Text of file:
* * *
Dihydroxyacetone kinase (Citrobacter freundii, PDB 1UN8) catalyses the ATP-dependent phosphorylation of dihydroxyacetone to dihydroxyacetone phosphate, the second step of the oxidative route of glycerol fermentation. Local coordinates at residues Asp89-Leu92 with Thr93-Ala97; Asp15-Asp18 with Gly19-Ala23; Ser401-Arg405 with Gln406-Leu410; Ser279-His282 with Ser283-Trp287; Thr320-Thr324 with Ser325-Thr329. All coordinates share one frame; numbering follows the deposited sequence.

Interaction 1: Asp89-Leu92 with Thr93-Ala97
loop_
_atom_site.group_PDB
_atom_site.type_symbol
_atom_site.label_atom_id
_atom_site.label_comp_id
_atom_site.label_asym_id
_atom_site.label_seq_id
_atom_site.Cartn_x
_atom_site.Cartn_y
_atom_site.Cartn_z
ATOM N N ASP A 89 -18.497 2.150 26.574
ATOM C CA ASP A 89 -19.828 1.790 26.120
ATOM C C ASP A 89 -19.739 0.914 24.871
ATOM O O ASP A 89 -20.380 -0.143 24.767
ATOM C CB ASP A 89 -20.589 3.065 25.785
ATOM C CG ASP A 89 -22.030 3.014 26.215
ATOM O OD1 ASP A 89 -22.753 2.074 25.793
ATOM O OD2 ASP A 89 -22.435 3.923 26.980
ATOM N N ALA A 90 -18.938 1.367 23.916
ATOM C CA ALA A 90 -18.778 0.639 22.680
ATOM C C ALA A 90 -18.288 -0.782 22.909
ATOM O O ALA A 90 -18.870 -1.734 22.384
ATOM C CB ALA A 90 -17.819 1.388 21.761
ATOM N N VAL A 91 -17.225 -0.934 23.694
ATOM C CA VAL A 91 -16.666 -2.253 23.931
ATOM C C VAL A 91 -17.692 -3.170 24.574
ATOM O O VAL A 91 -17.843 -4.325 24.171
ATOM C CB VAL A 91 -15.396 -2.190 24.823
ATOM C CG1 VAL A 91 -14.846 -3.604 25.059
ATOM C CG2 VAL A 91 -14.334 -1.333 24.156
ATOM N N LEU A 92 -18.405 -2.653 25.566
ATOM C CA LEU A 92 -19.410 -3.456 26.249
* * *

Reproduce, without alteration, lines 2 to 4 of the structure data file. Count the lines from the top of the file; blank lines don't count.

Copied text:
Interaction 1: Asp89-Leu92 with Thr93-Ala97
loop_
_atom_site.group_PDB